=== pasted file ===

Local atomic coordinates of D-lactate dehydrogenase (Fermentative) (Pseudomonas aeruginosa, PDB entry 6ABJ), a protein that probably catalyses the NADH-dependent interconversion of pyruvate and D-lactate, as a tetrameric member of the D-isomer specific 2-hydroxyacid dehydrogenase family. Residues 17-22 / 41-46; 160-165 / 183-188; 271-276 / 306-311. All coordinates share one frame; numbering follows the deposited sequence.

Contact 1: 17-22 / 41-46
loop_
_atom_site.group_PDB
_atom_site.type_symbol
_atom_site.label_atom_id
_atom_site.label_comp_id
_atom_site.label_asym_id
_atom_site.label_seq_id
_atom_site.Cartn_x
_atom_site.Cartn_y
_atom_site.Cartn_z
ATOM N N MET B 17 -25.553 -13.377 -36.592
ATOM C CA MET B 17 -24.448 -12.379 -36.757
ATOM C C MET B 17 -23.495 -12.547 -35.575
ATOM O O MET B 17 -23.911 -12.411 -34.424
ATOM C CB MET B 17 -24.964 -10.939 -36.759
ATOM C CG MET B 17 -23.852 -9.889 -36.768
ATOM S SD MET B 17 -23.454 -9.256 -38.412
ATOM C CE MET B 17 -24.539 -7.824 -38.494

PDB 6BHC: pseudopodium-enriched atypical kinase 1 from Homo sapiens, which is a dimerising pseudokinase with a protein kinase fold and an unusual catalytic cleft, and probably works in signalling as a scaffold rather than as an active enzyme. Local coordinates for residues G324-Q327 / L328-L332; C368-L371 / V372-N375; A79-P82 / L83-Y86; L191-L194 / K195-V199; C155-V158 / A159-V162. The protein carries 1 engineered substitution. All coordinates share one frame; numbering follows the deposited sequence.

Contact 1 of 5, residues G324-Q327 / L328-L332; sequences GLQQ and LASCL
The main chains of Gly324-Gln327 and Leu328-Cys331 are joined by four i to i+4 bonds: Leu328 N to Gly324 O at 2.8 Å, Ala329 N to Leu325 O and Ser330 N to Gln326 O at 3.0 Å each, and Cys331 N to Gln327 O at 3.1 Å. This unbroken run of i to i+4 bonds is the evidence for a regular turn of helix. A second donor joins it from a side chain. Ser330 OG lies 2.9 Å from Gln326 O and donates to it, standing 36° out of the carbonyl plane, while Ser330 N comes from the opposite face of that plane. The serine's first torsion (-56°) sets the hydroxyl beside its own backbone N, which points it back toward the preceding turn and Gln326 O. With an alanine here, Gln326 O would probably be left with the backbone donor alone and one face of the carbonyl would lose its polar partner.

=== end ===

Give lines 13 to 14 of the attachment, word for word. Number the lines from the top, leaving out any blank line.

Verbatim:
ATOM N N MET B 17 -25.553 -13.377 -36.592
ATOM C CA MET B 17 -24.448 -12.379 -36.757